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Three young friends in Boston suffer when one of the boys is kidnapped and victimized. Flash forward to years later, and the kidnapped boy, now a man, is considered the top suspect in a murder in the same area. The story tells the tale of the three men and how they were impacted by the past as the police try to solve the current-day murder. The kidnapped boy's willingness to take the blame for the crime may stem from his past rather than true guilt, and the crime needs to be solved before others take justice into their own hands.

Why It Made the List

It's probably Lehane's best book, and it's been made into a Sean Penn movie. While I'll never tell you that the movie is as good as the book, I will tell you that this one is fairly close to the source material, which makes it pretty damned good.

Read It If You Like

Boston as a setting, family stories, mysteries with their beginnings in the past

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 Like many of McDermids works, the crime in the story takes place in the past and the events and reactions of that time bring to bear on the present. In 1963, a young girl goes missing. Based on the environment and frigid temperatures, everyone assumes that the girl has died. The matter is left until a journalist interviews the detective inspector in charge of that long ago case. Once the book is written, the detective calls the writer frantically, wanting all of the interview pulled from the book, which is impossible to do. To find out why the detective has changed his mind, the journalist opts to investigate the disappearance on her own. McDermid is known for surprise endings and this one packs a wallop.

Why It Made the List

The book was nominated for awards from both English and American mystery writers organizations The book was converted into a mini-series that only served to make the book more popular. McDermid has a way of evoking the past with her prose, something not to be missed.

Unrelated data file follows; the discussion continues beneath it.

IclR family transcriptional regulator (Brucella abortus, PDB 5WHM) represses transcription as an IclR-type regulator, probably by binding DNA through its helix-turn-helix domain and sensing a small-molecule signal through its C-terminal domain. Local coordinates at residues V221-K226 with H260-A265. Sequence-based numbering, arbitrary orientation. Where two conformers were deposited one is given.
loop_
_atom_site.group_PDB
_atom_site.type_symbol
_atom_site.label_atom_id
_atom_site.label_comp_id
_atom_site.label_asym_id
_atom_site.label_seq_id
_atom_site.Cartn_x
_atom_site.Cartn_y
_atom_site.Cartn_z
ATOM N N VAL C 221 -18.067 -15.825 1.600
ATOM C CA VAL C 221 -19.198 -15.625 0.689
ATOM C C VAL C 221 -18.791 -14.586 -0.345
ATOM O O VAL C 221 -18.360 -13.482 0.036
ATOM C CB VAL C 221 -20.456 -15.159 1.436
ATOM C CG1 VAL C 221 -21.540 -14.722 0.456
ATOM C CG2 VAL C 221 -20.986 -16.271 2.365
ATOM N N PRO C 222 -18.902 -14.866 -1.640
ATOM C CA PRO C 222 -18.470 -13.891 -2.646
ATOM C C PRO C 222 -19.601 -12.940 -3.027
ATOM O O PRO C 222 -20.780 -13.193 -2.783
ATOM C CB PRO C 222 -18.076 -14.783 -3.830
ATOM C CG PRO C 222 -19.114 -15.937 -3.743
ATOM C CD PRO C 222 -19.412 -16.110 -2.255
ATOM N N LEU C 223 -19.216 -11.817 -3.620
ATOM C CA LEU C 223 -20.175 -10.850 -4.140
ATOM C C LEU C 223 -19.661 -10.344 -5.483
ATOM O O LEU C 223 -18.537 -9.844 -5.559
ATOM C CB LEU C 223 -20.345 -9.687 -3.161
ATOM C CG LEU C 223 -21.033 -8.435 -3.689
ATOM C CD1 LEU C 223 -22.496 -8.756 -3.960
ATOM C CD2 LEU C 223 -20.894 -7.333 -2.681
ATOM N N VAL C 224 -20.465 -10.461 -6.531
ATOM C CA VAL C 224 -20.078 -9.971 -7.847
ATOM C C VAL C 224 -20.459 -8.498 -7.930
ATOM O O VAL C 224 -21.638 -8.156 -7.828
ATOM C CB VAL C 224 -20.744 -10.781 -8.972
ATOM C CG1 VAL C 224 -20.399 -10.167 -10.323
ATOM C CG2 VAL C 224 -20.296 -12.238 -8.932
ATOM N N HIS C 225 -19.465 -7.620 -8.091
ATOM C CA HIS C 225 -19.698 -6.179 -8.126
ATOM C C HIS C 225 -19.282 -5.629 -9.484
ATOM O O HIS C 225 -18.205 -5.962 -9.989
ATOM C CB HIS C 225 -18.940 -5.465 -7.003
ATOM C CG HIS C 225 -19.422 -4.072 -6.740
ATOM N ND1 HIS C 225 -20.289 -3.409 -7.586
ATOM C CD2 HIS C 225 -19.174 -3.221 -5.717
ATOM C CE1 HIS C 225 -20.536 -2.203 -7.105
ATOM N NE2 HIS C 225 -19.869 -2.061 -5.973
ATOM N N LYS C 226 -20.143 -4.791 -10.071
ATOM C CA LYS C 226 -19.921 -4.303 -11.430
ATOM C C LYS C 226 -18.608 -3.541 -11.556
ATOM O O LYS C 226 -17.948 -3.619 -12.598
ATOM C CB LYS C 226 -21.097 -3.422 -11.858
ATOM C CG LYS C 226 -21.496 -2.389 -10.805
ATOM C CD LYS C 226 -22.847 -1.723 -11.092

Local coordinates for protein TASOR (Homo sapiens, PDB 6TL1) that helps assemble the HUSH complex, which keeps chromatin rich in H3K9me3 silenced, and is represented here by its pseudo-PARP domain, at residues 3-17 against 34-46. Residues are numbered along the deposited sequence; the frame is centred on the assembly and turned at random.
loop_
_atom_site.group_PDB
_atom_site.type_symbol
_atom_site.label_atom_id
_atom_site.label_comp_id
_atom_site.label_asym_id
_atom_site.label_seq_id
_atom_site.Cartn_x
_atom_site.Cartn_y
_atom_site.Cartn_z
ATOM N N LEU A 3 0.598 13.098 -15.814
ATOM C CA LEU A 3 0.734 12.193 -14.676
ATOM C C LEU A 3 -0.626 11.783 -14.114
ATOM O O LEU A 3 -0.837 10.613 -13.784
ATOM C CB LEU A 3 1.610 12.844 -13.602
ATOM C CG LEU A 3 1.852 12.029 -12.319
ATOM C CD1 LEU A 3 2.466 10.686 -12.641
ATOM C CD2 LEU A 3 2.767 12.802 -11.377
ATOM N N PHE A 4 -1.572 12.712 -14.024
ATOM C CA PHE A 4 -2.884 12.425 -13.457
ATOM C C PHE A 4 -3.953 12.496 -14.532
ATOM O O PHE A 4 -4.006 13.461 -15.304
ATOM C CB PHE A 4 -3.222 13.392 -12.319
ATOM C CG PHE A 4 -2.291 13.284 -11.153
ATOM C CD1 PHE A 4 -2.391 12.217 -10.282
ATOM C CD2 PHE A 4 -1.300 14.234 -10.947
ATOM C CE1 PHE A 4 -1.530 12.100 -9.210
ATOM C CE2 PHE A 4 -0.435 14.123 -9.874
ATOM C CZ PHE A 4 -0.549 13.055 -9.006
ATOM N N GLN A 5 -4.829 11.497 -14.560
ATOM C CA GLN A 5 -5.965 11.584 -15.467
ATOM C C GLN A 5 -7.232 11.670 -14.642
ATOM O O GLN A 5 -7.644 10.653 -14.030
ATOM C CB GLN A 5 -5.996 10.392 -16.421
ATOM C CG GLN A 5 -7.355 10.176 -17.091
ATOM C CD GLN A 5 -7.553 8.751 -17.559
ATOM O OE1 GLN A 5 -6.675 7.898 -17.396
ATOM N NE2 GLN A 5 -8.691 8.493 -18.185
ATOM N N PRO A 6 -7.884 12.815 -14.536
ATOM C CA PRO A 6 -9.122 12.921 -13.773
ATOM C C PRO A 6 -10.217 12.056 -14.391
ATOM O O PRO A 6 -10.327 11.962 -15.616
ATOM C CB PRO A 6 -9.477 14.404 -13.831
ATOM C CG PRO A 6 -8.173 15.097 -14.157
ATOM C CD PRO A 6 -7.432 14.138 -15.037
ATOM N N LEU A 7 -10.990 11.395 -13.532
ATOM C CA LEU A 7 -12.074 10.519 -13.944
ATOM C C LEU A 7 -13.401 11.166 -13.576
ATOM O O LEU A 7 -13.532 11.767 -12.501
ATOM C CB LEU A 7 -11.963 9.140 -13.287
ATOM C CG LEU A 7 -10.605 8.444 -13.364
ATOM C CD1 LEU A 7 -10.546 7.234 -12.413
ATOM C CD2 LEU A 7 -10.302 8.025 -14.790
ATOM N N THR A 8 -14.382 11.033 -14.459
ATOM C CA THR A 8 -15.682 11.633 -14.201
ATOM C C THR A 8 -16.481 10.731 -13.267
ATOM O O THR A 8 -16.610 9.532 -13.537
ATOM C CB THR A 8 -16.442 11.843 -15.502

Read It If You Like

British mysteries, mysteries set in the past

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It's hard to believe that a mystery about tax law can be funny, but Sarah Caudwell, who wrote four books in her series, managed to do just that. In this first book in the series, a member of a rather tight cadre of barristers learns that her copy of the tax code has been found next to a dead body. It's up to Professor Hilary Tamar, gender unknown to the reader, to solve the case. The group of friends in this book are highly educated and so there are frequent passing allusions to literature and other arcane matters. The reader has to keep up with the references as well as some tightly plotted mysteries in order to solve the case.

Why It Made the List

Just having a book narrated by someone of unnamed gender would be enough to gain interest on this list. So much of perspective is based on gender that it's difficult to keep all mention of it out of a text. However, Caudwell hides that as well as the clues in the most adept ways.

Read It If You Like

British mysteries, comedic mysteries, legal mysteries